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Understanding Transaction Time

Understanding how transaction times work across different blockchains is crucial for developers and users to optimize their operations and expectations. Flow’s multi-node architecture allows for some of the fastest transaction times and finality times across chains. Read on for more detail on how it works and what it means for developers and users.

Two Key Transaction Questions

Whenever a transaction is processed, two primary questions come to mind:

  1. Inclusion: Will this transaction be included in the final chain?
  2. Result: What is the outcome of the transaction?

Different blockchains tackle these questions in varied sequences. For instance, Bitcoin and Ethereum provide answers simultaneously. Layer 2 solutions (L2s) can sometimes address the outcome before confirming inclusion. But there's a catch: you can have an answer to those questions that might be wrong. Flow, on the other hand, prioritizes the inclusion question.

Transaction Finality Explained

Drawing a parallel to traditional finance, a vendor might instantly know if Visa approves a transaction, but the possibility of chargebacks lingers for weeks. This uncertainty introduces the concept of "finality" in blockchain transactions.

In the dominant Proof-of-Stake (PoS) environment, which includes most chains except for Bitcoin, there are three key finality stages:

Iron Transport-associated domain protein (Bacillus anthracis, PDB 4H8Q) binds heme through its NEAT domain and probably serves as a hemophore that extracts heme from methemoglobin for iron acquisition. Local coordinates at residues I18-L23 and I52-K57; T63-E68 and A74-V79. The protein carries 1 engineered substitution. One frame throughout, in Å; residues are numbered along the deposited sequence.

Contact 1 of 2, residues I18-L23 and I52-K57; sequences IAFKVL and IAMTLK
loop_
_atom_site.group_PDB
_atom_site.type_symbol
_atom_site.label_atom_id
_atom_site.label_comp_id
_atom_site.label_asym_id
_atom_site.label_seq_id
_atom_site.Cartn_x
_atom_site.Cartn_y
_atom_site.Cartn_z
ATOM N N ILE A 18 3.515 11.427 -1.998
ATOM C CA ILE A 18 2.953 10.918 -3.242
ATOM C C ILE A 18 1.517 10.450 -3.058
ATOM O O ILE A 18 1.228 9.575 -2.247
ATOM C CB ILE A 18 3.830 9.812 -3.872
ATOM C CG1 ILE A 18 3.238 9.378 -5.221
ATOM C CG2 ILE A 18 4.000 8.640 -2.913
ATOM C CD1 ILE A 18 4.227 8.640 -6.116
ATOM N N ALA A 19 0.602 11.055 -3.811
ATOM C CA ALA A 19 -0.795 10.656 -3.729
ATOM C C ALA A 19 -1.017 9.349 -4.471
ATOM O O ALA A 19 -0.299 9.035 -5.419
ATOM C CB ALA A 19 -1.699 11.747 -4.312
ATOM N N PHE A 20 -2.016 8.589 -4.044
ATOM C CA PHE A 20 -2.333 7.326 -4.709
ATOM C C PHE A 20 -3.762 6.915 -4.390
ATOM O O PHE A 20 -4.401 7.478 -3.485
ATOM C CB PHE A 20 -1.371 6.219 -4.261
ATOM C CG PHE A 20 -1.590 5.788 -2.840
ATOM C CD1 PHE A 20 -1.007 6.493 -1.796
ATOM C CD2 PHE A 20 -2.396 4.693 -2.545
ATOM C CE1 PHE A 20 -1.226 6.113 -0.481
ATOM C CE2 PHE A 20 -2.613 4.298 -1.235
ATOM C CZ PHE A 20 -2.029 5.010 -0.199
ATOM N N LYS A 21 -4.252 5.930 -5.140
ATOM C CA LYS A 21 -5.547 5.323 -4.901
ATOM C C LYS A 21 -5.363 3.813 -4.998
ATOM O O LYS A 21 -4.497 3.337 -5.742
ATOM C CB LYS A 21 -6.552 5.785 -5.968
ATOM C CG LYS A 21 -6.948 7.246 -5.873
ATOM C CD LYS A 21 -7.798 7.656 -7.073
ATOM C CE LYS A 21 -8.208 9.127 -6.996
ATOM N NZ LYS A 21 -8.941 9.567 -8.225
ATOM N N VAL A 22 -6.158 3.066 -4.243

• Preliminary result: It's an initial answer to the aforementioned questions. The preliminary result doesn’t ensure correctness, and there are no economic penalties (like "slashing") if the informant provides false information.
  • Soft economic finality: This stage provides an answer backed by cryptographic proof. If the informant is deceptive, they face economic repercussions or "slashing."
  • Hard economic finality: The provided answer either holds true, or the entire blockchain requires a restart. The latter case sees at least one-third of the nodes facing economic penalties.

Chain Comparisons


Solana offers a preliminary result within approximately 100ms but takes around 30 seconds to achieve hard finality.


Ethereum takes about 15 seconds to provide a preliminary result, reaching hard finality in approximately 15 minutes.


Flow bypasses preliminary results entirely. It reaches soft finality ("Executed") in about 6 seconds and hard finality ("Sealed") in around 20 seconds. If an Access Node on Flow states a transaction has occurred, it's either correct or cryptographic proof exists that can lead to the node's slashing.


Efficiency + Speed + Finality

Many blockchains offer quick preliminary results before achieving hard finality. Flow's unique multi-node architecture ensures it can process and finalize transactions more efficiently than many other blockchains. By separating tasks among specialized nodes, Flow can achieve faster transaction times, reaching soft finality in mere seconds and hard finality shortly thereafter.